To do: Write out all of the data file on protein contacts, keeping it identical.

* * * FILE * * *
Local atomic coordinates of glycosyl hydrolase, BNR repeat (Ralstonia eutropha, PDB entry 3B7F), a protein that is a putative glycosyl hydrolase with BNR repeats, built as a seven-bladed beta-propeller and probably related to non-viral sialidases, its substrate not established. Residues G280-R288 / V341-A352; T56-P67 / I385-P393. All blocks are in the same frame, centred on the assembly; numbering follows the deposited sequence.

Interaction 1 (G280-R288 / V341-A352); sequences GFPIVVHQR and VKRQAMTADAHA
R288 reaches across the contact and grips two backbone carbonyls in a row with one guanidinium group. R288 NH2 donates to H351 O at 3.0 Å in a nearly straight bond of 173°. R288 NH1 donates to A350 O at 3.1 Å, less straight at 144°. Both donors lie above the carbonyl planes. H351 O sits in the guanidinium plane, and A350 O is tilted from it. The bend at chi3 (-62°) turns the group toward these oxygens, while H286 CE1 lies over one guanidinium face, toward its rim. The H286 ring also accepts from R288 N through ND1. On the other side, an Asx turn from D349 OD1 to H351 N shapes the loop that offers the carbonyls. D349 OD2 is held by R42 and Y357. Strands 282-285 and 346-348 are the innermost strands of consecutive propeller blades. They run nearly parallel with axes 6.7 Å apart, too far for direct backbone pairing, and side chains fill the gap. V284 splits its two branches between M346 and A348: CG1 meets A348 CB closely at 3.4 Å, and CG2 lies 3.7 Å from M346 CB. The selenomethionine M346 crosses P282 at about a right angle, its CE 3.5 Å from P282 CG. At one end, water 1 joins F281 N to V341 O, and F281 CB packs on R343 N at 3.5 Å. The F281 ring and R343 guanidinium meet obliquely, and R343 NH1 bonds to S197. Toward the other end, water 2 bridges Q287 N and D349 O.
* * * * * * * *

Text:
Local atomic coordinates of glycosyl hydrolase, BNR repeat (Ralstonia eutropha, PDB entry 3B7F), a protein that is a putative glycosyl hydrolase with BNR repeats, built as a seven-bladed beta-propeller and probably related to non-viral sialidases, its substrate not established. Residues G280-R288 / V341-A352; T56-P67 / I385-P393. All blocks are in the same frame, centred on the assembly; numbering follows the deposited sequence.

Interaction 1 (G280-R288 / V341-A352); sequences GFPIVVHQR and VKRQAMTADAHA
R288 reaches across the contact and grips two backbone carbonyls in a row with one guanidinium group. R288 NH2 donates to H351 O at 3.0 Å in a nearly straight bond of 173°. R288 NH1 donates to A350 O at 3.1 Å, less straight at 144°. Both donors lie above the carbonyl planes. H351 O sits in the guanidinium plane, and A350 O is tilted from it. The bend at chi3 (-62°) turns the group toward these oxygens, while H286 CE1 lies over one guanidinium face, toward its rim. The H286 ring also accepts from R288 N through ND1. On the other side, an Asx turn from D349 OD1 to H351 N shapes the loop that offers the carbonyls. D349 OD2 is held by R42 and Y357. Strands 282-285 and 346-348 are the innermost strands of consecutive propeller blades. They run nearly parallel with axes 6.7 Å apart, too far for direct backbone pairing, and side chains fill the gap. V284 splits its two branches between M346 and A348: CG1 meets A348 CB closely at 3.4 Å, and CG2 lies 3.7 Å from M346 CB. The selenomethionine M346 crosses P282 at about a right angle, its CE 3.5 Å from P282 CG. At one end, water 1 joins F281 N to V341 O, and F281 CB packs on R343 N at 3.5 Å. The F281 ring and R343 guanidinium meet obliquely, and R343 NH1 bonds to S197. Toward the other end, water 2 bridges Q287 N and D349 O.